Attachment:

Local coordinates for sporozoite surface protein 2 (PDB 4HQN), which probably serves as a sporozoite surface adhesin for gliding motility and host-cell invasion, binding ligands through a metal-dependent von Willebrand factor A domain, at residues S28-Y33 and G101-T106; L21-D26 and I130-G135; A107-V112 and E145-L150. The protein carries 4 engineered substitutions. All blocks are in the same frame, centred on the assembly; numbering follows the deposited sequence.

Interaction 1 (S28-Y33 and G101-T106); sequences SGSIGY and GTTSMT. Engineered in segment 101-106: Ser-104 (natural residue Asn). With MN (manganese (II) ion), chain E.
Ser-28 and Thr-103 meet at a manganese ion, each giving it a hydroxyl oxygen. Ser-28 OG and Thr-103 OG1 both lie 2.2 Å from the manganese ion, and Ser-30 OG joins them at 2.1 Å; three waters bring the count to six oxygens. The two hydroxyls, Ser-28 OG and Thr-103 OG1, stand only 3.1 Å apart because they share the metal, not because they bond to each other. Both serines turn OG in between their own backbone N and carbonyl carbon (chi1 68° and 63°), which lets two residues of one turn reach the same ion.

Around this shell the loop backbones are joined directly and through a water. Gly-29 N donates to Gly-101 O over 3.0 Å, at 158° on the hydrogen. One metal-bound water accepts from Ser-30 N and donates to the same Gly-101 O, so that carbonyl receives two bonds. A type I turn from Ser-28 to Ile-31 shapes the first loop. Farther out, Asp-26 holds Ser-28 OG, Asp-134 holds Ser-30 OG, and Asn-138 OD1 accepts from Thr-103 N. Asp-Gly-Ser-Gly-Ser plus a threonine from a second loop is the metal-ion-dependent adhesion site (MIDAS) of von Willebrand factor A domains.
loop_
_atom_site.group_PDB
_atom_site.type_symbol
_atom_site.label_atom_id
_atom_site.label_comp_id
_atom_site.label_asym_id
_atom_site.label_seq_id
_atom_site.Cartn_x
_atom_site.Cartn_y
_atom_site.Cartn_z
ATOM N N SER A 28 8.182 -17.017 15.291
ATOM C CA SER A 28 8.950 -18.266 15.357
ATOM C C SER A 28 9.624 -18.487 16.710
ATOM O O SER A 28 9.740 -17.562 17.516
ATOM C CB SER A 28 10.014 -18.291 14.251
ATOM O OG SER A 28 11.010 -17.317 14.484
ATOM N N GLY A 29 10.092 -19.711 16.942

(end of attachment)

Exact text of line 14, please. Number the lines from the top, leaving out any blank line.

_atom_site.Cartn_z